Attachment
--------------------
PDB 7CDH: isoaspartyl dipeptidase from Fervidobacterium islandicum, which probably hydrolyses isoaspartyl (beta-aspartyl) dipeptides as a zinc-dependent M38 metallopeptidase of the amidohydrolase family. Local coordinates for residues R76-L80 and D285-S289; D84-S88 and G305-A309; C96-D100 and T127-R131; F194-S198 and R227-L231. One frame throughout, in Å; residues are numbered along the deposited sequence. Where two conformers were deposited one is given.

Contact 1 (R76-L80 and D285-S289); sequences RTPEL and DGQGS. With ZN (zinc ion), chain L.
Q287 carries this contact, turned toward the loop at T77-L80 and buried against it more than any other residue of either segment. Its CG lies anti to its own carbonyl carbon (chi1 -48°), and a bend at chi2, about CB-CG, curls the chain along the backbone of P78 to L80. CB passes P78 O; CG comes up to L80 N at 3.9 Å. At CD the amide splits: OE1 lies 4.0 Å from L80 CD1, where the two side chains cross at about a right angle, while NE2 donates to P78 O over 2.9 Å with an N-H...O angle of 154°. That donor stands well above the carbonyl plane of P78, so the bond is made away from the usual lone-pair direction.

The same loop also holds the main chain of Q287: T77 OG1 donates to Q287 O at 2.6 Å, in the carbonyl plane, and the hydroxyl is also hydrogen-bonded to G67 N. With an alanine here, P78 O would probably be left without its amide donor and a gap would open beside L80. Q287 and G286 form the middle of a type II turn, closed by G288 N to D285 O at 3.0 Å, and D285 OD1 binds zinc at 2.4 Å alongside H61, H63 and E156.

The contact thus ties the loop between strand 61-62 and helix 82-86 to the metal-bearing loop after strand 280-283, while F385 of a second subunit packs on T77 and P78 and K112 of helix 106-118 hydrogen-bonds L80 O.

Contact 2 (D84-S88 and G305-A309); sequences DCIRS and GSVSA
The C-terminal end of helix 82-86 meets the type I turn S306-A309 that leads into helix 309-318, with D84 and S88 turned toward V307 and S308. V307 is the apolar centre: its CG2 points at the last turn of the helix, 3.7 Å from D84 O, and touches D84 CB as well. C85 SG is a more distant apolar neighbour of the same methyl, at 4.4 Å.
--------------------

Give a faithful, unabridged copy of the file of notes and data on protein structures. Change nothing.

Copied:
PDB 7CDH: isoaspartyl dipeptidase from Fervidobacterium islandicum, which probably hydrolyses isoaspartyl (beta-aspartyl) dipeptides as a zinc-dependent M38 metallopeptidase of the amidohydrolase family. Local coordinates for residues R76-L80 and D285-S289; D84-S88 and G305-A309; C96-D100 and T127-R131; F194-S198 and R227-L231. One frame throughout, in Å; residues are numbered along the deposited sequence. Where two conformers were deposited one is given.

Contact 1 (R76-L80 and D285-S289); sequences RTPEL and DGQGS. With ZN (zinc ion), chain L.
Q287 carries this contact, turned toward the loop at T77-L80 and buried against it more than any other residue of either segment. Its CG lies anti to its own carbonyl carbon (chi1 -48°), and a bend at chi2, about CB-CG, curls the chain along the backbone of P78 to L80. CB passes P78 O; CG comes up to L80 N at 3.9 Å. At CD the amide splits: OE1 lies 4.0 Å from L80 CD1, where the two side chains cross at about a right angle, while NE2 donates to P78 O over 2.9 Å with an N-H...O angle of 154°. That donor stands well above the carbonyl plane of P78, so the bond is made away from the usual lone-pair direction.

The same loop also holds the main chain of Q287: T77 OG1 donates to Q287 O at 2.6 Å, in the carbonyl plane, and the hydroxyl is also hydrogen-bonded to G67 N. With an alanine here, P78 O would probably be left without its amide donor and a gap would open beside L80. Q287 and G286 form the middle of a type II turn, closed by G288 N to D285 O at 3.0 Å, and D285 OD1 binds zinc at 2.4 Å alongside H61, H63 and E156.

The contact thus ties the loop between strand 61-62 and helix 82-86 to the metal-bearing loop after strand 280-283, while F385 of a second subunit packs on T77 and P78 and K112 of helix 106-118 hydrogen-bonds L80 O.

Contact 2 (D84-S88 and G305-A309); sequences DCIRS and GSVSA
The C-terminal end of helix 82-86 meets the type I turn S306-A309 that leads into helix 309-318, with D84 and S88 turned toward V307 and S308. V307 is the apolar centre: its CG2 points at the last turn of the helix, 3.7 Å from D84 O, and touches D84 CB as well. C85 SG is a more distant apolar neighbour of the same methyl, at 4.4 Å.